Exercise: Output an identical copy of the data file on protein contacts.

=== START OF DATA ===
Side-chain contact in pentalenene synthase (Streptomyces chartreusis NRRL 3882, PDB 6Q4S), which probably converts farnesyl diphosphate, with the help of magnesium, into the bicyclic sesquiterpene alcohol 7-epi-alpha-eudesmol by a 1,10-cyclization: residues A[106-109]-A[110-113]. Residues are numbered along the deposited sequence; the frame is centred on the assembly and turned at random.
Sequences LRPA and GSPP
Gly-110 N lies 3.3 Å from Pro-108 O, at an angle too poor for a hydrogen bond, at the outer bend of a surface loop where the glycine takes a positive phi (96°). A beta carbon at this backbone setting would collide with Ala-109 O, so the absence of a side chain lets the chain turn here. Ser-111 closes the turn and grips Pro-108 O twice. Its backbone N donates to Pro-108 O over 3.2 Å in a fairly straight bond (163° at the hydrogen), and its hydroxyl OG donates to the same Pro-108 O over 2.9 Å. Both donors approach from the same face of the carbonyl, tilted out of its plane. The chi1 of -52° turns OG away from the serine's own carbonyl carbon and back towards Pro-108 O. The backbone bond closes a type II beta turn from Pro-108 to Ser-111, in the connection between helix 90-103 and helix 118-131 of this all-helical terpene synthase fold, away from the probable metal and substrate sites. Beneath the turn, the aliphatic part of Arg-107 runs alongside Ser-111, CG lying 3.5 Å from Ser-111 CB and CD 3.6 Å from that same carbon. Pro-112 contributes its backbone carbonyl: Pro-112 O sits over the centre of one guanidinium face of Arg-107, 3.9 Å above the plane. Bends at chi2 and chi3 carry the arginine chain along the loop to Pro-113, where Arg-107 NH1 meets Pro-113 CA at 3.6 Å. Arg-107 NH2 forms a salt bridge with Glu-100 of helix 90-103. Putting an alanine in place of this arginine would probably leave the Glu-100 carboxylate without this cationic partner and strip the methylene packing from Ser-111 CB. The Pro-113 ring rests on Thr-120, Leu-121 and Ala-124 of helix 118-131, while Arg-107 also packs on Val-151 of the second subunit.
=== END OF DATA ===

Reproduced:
Side-chain contact in pentalenene synthase (Streptomyces chartreusis NRRL 3882, PDB 6Q4S), which probably converts farnesyl diphosphate, with the help of magnesium, into the bicyclic sesquiterpene alcohol 7-epi-alpha-eudesmol by a 1,10-cyclization: residues A[106-109]-A[110-113]. Residues are numbered along the deposited sequence; the frame is centred on the assembly and turned at random.
Sequences LRPA and GSPP
Gly-110 N lies 3.3 Å from Pro-108 O, at an angle too poor for a hydrogen bond, at the outer bend of a surface loop where the glycine takes a positive phi (96°). A beta carbon at this backbone setting would collide with Ala-109 O, so the absence of a side chain lets the chain turn here. Ser-111 closes the turn and grips Pro-108 O twice. Its backbone N donates to Pro-108 O over 3.2 Å in a fairly straight bond (163° at the hydrogen), and its hydroxyl OG donates to the same Pro-108 O over 2.9 Å. Both donors approach from the same face of the carbonyl, tilted out of its plane. The chi1 of -52° turns OG away from the serine's own carbonyl carbon and back towards Pro-108 O. The backbone bond closes a type II beta turn from Pro-108 to Ser-111, in the connection between helix 90-103 and helix 118-131 of this all-helical terpene synthase fold, away from the probable metal and substrate sites. Beneath the turn, the aliphatic part of Arg-107 runs alongside Ser-111, CG lying 3.5 Å from Ser-111 CB and CD 3.6 Å from that same carbon. Pro-112 contributes its backbone carbonyl: Pro-112 O sits over the centre of one guanidinium face of Arg-107, 3.9 Å above the plane. Bends at chi2 and chi3 carry the arginine chain along the loop to Pro-113, where Arg-107 NH1 meets Pro-113 CA at 3.6 Å. Arg-107 NH2 forms a salt bridge with Glu-100 of helix 90-103. Putting an alanine in place of this arginine would probably leave the Glu-100 carboxylate without this cationic partner and strip the methylene packing from Ser-111 CB. The Pro-113 ring rests on Thr-120, Leu-121 and Ala-124 of helix 118-131, while Arg-107 also packs on Val-151 of the second subunit.